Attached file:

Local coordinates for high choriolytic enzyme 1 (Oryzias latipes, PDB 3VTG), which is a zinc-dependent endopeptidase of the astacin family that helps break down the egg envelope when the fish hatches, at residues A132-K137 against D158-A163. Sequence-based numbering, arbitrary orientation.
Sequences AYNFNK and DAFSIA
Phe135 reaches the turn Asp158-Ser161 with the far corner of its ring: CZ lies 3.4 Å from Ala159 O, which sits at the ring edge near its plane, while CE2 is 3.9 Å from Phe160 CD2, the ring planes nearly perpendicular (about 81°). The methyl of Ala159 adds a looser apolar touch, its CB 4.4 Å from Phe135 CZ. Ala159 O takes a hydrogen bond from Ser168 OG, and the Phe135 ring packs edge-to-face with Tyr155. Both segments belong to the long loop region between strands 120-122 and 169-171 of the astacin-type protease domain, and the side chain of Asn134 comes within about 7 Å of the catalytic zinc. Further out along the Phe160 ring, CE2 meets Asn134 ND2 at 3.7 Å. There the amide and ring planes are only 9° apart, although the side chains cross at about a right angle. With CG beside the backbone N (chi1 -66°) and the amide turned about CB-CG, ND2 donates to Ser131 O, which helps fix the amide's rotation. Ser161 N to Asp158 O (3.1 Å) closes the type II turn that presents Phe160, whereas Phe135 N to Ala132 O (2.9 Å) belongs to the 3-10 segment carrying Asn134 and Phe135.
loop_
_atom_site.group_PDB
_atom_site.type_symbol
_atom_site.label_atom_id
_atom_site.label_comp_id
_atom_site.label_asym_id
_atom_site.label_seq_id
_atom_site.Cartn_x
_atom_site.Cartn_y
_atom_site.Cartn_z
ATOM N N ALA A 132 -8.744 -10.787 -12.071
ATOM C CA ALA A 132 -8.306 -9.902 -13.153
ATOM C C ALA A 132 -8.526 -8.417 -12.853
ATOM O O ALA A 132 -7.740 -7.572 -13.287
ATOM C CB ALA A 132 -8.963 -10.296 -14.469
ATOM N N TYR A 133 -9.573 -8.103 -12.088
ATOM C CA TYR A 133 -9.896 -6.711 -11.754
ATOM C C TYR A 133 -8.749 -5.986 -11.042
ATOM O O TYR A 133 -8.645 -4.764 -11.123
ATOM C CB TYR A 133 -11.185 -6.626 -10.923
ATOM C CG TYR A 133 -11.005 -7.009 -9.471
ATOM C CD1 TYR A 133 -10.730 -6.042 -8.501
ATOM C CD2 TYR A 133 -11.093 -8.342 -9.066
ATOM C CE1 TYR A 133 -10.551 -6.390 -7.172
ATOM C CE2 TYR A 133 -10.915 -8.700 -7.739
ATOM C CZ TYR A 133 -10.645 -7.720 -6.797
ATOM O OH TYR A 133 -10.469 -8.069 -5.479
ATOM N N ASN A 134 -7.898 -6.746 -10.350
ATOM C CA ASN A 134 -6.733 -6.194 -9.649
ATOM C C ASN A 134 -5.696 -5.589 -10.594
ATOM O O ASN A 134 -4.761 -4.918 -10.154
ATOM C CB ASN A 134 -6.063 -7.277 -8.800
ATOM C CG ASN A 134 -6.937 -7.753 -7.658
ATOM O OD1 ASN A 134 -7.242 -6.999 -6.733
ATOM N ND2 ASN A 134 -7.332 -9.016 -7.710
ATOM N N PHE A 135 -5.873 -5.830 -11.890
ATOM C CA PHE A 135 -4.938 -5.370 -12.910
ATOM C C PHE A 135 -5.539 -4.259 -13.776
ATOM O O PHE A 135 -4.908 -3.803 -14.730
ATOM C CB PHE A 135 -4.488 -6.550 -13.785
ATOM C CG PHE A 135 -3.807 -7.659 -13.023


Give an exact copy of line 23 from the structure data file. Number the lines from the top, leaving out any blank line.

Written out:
ATOM C CB TYR A 133 -11.185 -6.626 -10.923